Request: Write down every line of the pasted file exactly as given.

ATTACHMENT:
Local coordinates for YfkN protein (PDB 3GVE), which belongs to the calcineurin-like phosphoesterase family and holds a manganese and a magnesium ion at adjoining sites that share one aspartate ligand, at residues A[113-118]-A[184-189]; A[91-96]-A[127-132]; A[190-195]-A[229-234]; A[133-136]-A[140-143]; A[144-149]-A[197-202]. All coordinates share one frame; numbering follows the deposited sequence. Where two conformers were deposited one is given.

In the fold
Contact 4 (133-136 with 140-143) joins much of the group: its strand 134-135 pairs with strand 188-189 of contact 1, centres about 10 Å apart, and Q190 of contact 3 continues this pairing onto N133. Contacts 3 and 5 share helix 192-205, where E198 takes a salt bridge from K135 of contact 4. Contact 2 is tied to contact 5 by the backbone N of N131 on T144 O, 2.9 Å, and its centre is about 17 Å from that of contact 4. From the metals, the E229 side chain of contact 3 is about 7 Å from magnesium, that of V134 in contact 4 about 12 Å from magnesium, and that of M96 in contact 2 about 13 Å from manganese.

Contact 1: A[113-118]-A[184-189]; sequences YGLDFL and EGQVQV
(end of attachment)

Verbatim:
Local coordinates for YfkN protein (PDB 3GVE), which belongs to the calcineurin-like phosphoesterase family and holds a manganese and a magnesium ion at adjoining sites that share one aspartate ligand, at residues A[113-118]-A[184-189]; A[91-96]-A[127-132]; A[190-195]-A[229-234]; A[133-136]-A[140-143]; A[144-149]-A[197-202]. All coordinates share one frame; numbering follows the deposited sequence. Where two conformers were deposited one is given.

In the fold
Contact 4 (133-136 with 140-143) joins much of the group: its strand 134-135 pairs with strand 188-189 of contact 1, centres about 10 Å apart, and Q190 of contact 3 continues this pairing onto N133. Contacts 3 and 5 share helix 192-205, where E198 takes a salt bridge from K135 of contact 4. Contact 2 is tied to contact 5 by the backbone N of N131 on T144 O, 2.9 Å, and its centre is about 17 Å from that of contact 4. From the metals, the E229 side chain of contact 3 is about 7 Å from magnesium, that of V134 in contact 4 about 12 Å from magnesium, and that of M96 in contact 2 about 13 Å from manganese.

Contact 1: A[113-118]-A[184-189]; sequences YGLDFL and EGQVQV